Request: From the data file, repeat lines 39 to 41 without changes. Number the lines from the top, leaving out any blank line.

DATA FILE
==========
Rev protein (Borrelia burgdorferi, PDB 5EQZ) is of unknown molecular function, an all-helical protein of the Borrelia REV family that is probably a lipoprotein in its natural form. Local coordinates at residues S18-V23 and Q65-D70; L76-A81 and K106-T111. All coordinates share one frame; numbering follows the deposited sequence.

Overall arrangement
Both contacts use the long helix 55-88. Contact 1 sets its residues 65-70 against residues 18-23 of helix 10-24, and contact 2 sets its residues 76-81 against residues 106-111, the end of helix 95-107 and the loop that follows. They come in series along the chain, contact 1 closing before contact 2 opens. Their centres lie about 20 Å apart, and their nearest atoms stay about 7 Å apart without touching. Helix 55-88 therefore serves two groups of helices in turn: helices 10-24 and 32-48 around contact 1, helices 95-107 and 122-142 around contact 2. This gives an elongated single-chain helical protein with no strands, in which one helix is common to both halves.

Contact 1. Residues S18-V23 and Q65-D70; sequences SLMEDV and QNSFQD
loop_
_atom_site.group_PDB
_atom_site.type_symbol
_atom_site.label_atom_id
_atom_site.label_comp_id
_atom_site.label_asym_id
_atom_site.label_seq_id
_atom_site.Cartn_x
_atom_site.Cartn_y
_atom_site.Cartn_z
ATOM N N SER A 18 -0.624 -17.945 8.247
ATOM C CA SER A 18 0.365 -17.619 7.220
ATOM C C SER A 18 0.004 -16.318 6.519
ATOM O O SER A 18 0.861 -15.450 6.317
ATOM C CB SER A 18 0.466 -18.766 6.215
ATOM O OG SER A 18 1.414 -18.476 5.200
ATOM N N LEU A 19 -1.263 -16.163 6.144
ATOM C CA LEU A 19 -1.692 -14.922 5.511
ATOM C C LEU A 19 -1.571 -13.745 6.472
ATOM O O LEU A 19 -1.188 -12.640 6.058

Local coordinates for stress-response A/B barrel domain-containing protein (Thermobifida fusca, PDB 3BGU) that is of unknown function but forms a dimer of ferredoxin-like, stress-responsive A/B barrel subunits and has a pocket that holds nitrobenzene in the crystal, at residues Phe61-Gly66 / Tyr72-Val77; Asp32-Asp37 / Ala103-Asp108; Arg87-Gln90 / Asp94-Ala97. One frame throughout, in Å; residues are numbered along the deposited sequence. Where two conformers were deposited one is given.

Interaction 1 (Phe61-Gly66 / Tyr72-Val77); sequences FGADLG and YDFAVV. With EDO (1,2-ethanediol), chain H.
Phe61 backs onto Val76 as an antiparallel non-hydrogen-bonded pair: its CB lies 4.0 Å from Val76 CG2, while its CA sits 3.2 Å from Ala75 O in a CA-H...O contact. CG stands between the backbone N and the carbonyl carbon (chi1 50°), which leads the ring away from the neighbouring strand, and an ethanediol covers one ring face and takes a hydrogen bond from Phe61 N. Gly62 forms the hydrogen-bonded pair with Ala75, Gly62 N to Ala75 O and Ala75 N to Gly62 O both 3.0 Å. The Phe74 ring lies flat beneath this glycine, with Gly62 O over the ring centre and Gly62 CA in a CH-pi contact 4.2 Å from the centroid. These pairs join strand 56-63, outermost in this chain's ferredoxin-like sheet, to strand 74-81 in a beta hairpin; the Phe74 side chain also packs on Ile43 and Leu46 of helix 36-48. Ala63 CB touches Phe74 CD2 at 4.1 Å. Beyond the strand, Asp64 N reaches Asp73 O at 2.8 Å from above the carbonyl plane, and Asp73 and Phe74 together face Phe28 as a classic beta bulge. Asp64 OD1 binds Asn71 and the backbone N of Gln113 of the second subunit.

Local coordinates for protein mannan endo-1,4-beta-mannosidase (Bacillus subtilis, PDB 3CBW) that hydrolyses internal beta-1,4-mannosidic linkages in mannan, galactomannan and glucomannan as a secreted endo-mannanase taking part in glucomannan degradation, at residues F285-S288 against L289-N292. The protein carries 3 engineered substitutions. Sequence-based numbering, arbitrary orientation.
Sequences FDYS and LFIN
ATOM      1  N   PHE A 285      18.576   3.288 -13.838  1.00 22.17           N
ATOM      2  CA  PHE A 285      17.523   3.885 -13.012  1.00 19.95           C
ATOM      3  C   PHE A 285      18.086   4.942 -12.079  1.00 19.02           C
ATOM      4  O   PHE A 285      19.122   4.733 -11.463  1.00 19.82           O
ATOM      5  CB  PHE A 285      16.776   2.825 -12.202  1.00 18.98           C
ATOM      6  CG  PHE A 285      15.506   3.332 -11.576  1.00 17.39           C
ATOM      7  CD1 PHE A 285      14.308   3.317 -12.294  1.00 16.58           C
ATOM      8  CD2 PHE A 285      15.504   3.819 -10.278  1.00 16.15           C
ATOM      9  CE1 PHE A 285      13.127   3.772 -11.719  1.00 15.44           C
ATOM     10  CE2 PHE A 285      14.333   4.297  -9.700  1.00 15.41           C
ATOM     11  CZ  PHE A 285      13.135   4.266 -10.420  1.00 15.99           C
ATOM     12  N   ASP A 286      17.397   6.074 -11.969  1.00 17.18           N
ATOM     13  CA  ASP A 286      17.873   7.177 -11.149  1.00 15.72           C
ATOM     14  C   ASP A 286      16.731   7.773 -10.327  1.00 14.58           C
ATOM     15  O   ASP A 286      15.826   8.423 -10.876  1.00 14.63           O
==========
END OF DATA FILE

ATOM     10  CE2 PHE A 285      14.333   4.297  -9.700  1.00 15.41           C
ATOM     11  CZ  PHE A 285      13.135   4.266 -10.420  1.00 15.99           C
ATOM     12  N   ASP A 286      17.397   6.074 -11.969  1.00 17.18           N